Best Practice

Tackling teacher retention and turnover challenges

A major on-going research project by the National Foundation for Educational Research is helping us to gain a deeper understanding of the dynamics within retention and recruitment for the teacher workforce in England. Dorothy Lepkowska looks at the latest findings

Teacher recruitment and retention remains one of the biggest issues facing policy-makers. But how to solve this is one of the great unanswered challenges in education.

Understanding how and why teachers are leaving is key in tackling retention. This is an important issue as pupil numbers are projected to increase by nearly 500,000 in the next five years. Fewer new trainees and teacher shortages in some key subjects further add to classroom pressures.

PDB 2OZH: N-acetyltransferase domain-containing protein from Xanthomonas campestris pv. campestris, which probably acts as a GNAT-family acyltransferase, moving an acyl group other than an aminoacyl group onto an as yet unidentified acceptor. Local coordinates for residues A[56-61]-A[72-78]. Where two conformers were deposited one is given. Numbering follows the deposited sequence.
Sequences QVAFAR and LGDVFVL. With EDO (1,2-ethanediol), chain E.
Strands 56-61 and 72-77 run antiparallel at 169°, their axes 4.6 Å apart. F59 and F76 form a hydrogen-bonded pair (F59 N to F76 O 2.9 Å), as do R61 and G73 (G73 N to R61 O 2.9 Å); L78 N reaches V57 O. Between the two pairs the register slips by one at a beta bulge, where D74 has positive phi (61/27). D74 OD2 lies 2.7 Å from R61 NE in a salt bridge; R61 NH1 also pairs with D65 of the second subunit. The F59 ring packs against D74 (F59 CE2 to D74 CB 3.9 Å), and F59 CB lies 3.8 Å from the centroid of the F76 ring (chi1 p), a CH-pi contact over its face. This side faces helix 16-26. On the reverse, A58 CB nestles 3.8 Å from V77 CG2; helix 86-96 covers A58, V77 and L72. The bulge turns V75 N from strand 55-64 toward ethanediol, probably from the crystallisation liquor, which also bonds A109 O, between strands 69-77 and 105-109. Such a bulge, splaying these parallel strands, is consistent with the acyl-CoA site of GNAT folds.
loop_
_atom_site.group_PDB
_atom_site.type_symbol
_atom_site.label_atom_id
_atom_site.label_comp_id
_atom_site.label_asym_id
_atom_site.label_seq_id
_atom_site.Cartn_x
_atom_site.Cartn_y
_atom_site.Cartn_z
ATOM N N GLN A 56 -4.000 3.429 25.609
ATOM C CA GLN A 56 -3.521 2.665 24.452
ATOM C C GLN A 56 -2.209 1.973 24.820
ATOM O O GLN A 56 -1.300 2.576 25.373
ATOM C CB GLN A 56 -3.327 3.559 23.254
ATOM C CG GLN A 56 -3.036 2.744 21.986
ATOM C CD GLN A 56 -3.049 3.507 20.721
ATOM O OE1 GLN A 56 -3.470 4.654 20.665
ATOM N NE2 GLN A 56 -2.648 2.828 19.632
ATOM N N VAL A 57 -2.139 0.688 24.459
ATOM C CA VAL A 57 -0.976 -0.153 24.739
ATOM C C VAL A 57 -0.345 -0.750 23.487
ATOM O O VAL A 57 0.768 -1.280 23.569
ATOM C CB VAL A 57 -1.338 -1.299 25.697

Recently published research from the National Foundation for Educational Research (NFER), funded by the Nuffield Foundation, has looked at the factors associatxed with teacher retention and turnover.

The Teacher Retention and Turnover Research: Interim Report (2017) found that between 2010 and 2015 the number of working-age teachers who left the profession each year has risen steadily from nine to 11 per cent for primary teachers, while the number leaving their school to work in another has risen from five to seven per cent. This has left some schools struggling to fill vacancies.

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